Tags: california | venomous | sea snakes | beach

California Venomous Sea Snakes Joining Beachgoers

California Venomous Sea Snakes Joining Beachgoers

This Dec. 17, 2015, photo shows a dead venomous snake in Huntington Beach, California. (Ed Crisostomo/The Orange County Register via AP)

By    |   Friday, 12 January 2018 08:35 AM

Californian waters are bringing an increased number of rare, venomous sea snakes to the shores, leaving beachgoers weary to dip their toes into the ocean.

A 25-inch yellow-bellied sea snake was discovered at Newport Beach on Monday by a person walking along the surf near the 18th Street lifeguard tower, The Los Angeles Times noted.

This is the third report of the species being found in Southern California since 2015, with only two other sightings reported before then, from 1972.

"It's uncommon for these snakes to be seen this far north, as they favor the warmer waters off the coast of southern Baja California, Mexico," said Greg Pauly, herpetological curator at the Natural History Museum of Los Angeles County, according to CBS News.

He pointed to rising ocean temperatures as the reason why this rare phenomenon was occurring more frequently.

"Oceans are warming and the species that respond to that change will be those that are the most mobile," said Pauly, per KTLA. "So the big question now is this: Are sea snakes swimming off the coast of Southern California the new normal?"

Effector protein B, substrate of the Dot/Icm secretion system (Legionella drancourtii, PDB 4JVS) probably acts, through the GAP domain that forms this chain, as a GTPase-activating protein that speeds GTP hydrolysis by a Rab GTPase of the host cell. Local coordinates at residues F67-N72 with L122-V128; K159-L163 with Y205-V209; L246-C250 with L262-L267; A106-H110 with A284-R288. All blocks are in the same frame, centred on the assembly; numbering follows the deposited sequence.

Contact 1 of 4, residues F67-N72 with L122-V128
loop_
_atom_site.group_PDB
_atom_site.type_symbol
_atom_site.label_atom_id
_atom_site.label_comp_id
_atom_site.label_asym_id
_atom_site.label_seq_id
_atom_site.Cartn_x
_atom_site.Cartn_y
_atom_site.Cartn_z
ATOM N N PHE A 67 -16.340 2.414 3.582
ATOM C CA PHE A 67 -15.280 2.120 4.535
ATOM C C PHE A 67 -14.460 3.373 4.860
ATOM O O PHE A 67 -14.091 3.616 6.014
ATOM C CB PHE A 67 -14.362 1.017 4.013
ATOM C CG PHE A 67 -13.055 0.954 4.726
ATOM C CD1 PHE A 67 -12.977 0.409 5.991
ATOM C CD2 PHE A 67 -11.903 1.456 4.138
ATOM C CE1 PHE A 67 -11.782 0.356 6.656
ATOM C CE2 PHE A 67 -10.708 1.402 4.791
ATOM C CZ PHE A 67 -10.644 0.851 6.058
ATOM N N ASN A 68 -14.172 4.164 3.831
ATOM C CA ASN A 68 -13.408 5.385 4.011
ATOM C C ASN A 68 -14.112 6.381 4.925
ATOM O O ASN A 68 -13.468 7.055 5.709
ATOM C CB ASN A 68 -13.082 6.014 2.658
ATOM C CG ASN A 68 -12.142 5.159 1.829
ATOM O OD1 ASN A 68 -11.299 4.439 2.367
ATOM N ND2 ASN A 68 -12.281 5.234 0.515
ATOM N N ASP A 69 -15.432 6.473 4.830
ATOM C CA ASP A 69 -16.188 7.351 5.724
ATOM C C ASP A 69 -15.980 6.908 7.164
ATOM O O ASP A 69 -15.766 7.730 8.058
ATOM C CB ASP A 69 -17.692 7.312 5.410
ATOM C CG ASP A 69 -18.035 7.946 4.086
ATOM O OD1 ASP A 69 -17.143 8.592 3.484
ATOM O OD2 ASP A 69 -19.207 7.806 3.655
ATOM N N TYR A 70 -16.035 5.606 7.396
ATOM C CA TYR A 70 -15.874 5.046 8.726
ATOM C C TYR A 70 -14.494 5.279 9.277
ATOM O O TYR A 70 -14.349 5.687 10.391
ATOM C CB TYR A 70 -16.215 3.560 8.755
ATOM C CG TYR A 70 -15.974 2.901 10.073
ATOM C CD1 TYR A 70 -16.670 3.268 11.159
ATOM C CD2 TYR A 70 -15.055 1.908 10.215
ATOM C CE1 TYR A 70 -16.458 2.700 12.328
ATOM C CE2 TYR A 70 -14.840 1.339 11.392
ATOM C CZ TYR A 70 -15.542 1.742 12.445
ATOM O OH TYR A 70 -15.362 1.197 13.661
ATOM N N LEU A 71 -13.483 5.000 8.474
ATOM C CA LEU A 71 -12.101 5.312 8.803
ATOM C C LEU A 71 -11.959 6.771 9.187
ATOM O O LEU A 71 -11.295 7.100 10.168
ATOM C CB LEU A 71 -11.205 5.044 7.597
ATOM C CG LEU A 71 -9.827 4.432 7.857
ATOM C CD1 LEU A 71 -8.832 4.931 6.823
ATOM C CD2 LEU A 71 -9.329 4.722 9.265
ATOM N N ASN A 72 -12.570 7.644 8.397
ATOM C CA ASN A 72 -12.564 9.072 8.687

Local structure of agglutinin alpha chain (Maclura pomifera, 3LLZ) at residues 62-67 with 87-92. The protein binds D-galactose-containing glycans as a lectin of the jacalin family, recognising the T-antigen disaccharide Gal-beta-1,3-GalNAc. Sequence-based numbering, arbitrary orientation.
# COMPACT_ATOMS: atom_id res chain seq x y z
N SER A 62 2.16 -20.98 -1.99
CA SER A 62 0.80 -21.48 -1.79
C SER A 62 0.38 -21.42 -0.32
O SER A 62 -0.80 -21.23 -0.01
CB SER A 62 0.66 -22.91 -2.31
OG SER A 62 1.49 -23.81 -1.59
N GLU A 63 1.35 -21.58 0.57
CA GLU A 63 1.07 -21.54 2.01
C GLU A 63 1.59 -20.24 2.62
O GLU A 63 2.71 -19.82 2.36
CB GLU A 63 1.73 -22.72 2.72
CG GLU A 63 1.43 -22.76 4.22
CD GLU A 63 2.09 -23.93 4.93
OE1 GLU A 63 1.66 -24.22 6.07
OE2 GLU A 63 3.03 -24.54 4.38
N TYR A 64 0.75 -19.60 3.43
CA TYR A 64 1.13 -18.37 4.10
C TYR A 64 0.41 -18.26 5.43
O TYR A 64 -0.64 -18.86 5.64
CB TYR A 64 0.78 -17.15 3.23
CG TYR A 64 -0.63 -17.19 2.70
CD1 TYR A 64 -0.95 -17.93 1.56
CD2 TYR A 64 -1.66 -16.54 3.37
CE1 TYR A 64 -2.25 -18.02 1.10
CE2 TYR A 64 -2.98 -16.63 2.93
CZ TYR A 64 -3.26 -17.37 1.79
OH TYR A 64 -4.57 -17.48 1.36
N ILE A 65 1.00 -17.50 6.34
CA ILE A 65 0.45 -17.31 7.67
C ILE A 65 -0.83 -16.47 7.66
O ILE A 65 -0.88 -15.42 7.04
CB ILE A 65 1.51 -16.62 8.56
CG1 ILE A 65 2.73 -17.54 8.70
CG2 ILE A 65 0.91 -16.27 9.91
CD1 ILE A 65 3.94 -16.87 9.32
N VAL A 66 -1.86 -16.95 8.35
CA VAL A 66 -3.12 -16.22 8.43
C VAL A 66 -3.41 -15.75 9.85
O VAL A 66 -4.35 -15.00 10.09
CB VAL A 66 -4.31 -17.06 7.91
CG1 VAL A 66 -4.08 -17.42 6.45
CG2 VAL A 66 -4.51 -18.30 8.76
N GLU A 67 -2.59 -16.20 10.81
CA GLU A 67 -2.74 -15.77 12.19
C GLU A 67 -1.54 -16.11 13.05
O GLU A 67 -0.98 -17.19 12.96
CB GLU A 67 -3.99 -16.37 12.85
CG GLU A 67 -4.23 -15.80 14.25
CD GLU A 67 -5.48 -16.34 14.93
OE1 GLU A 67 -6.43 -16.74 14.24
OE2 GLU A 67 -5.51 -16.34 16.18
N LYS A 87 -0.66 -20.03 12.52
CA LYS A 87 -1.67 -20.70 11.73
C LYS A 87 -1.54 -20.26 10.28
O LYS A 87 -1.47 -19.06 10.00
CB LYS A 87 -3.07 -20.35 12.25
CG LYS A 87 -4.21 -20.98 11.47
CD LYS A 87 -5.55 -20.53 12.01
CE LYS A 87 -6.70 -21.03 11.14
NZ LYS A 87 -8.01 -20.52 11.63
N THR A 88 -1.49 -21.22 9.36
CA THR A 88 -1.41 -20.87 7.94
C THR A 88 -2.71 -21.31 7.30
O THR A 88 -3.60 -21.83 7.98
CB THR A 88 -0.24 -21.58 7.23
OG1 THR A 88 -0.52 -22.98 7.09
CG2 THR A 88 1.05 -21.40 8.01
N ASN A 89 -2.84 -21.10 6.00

Karen Martin, a professor of biology at Pepperdine University in Malibu, California, said that it was not unexpected to find the sea snakes washing ashore.

"In general, we see fish moving north that are unusual in these areas — like hammerhead sharks or mahimahi — and it's unusual to see the snakes, but not unexpected when you have these really warm waters from the El Niño event," she explained, according to Live Science.

Biologists believe the sea snakes may have wandered further north in pursuit of food sources such as small fish and eels in warmer waters, the L.A. Times noted.

As for the recently discovered female sea snake, lifeguards took it to the Pacific Marine Mammal Center in Laguna Beach, where the decision to euthanize it was made.

Pauly noted that a marine serpent washing up on the beach commonly meant it was sick and unable to swim out beyond the shore break. In light of this, the most humane decision had to be made.

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TheWire
Reports of venomous sea snakes on California shores appear to be getting more common, with the latest sighting on Monday being the third since 2015.
california, venomous, sea snakes, beach
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2018-35-12
Friday, 12 January 2018 08:35 AM
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